Scientific Article   |    
Pathologic Fracture in Osteosarcoma Prognostic Importance and Treatment Implications
Sean P. Scully, MD, PhD; Michelle A. Ghert, MD; David Zurakowski, PhD; Roby C. Thompson, Jr.MD; Mark C. Gebhardt, MD
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Investigation performed at the Musculoskeletal Oncology Division, Department of Orthopaedic Surgery, Duke University Medical Center, Durham, North Carolina; Massachusetts General Hospital, Boston, Massachusetts; Oregon Health Sciences University, Portland, Oregon; Primary Children’s Hospital, Salt Lake City, Utah; University of California at Los Angeles, Los Angeles, California; University of Florida, Gainesville, Florida; University of Miami Medical Center, Miami, Florida; and University of Minnesota, Minneapolis, Minnesota

Sean P. Scully, MD, PhD
Department of Orthopaedic Surgery, Mayo Clinic, 200 First Street S.W., Rochester, MN 55905. E-mail address: scully.sean@mayo.edu

Michelle A. Ghert, MD
Division of Orthopaedics, Department of Surgery, Duke University Medical Center, Durham, NC 27710

David Zurakowski, PhD
Departments of Orthopaedic Surgery and Biostatistics, Children’s Hospital, Harvard Medical School, 300 Longwood Avenue, Boston, MA 02115

Roby C. Thompson Jr., MD
Department of Orthopaedic Surgery, University of Minnesota Medical Center, 420 Delaware Street S.E., Minneapolis, MN 55455
Mark C. Gebhardt, MD
Department of Orthopaedic Surgery, Massachusetts General Hospital, 32 Fruit Street, Boston, MA 02114

The authors did not receive grants or outside funding in support of their research or preparation of this manuscript. They did not receive payments or other benefits or a commitment or agreement to provide such benefits from a commercial entity. No commercial entity paid or directed, or agreed to pay or direct, any benefits to any research fund, foundation, educational institution, or other charitable or nonprofit organization with which the authors are affiliated or associated.

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J Bone Joint Surg Am, 2002 Jan 01;84(1):49-57
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Background: The presence of a pathologic fracture in an osteosarcoma has been considered a poor prognostic factor and an indication for immediate amputation. The purpose of the present study was to determine, in the current era of neoadjuvant chemotherapy, whether a pathologic fracture in an osteosarcoma has prognostic importance and whether limb salvage can be safely performed in such patients without compromising clinical outcome.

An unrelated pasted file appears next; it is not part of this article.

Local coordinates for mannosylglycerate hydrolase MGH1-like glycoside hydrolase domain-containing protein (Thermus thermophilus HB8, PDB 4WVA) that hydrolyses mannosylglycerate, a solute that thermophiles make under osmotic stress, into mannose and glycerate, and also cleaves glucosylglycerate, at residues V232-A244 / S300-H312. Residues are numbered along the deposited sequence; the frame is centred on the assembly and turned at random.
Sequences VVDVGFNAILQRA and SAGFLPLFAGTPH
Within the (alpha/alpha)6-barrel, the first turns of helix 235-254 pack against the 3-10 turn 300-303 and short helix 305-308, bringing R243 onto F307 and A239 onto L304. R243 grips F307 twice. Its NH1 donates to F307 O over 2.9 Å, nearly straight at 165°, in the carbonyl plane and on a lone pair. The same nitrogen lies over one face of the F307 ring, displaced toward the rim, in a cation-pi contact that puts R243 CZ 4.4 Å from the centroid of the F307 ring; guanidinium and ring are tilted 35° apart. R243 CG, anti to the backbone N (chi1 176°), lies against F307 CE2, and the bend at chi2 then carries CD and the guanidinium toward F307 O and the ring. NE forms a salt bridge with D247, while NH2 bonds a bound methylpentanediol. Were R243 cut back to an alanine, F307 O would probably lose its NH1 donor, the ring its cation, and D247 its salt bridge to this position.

Methods: In a cooperative effort of the Musculoskeletal Tumor Society, members from eight institutions provided retrospective data on fifty-two patients with osteosarcoma who had a pathologic fracture and on fifty-five patients with osteosarcoma who had not had a pathologic fracture and had been followed for at least two years or until disease recurrence, metastasis, or death. The two groups were matched for patient age and tumor location. Outcomes examined were survival and local recurrence. A subgroup analysis was performed to assess differences in outcome within the group with the pathologic fracture.

Results: The five-year estimated survival rates were 55% for the group with a pathologic fracture and 77% for the group without a fracture (p = 0.02). The rate of survival without a local recurrence at five years was 75% for the group with a fracture and 96% for the group without a fracture (p = 0.007). In the group with a fracture, seven (23%) of the thirty patients managed with limb salvage and four (18%) of the twenty-two managed with an amputation had a local recurrence (p = 0.75). Eleven (37%) of the thirty patients with a fracture who were managed with limb salvage and ten (45%) of the twenty-two patients with a fracture who were managed with an amputation died of the disease (p = 0.50). Five patients underwent open reduction and internal fixation followed by limb-salvage surgery. Two of them had a local recurrence and died at an average of eight months postoperatively. The remaining three patients were alive at an average of 6.1 years postoperatively. Local disease control and the survival of these patients were not significantly different from those for the thirty-three patients who were treated with nonoperative immobilization of the fracture followed by limb-salvage surgery.

Conclusions: Patients with osteosarcoma who present with a pathologic fracture or sustain one during preoperative chemotherapy have an increased risk of local recurrence and a decreased rate of survival compared with patients who have not sustained a pathologic fracture. The performance of a limb-salvage procedure in carefully selected patients with a pathologic fracture does not significantly increase the risk of local recurrence or death. Factors predictive of improved outcome, such as the response to chemotherapy and union of the fracture, should be taken into account when limb salvage is being considered.

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    These activities have been planned and implemented in accordance with the Essential Areas and policies of the Accreditation Council for Continuing Medical Education (ACCME) through the joint sponsorship of the American Academy of Orthopaedic Surgeons and The Journal of Bone and Joint Surgery, Inc. The American Academy of Orthopaedic Surgeons is accredited by the ACCME to provide continuing medical education for physicians.
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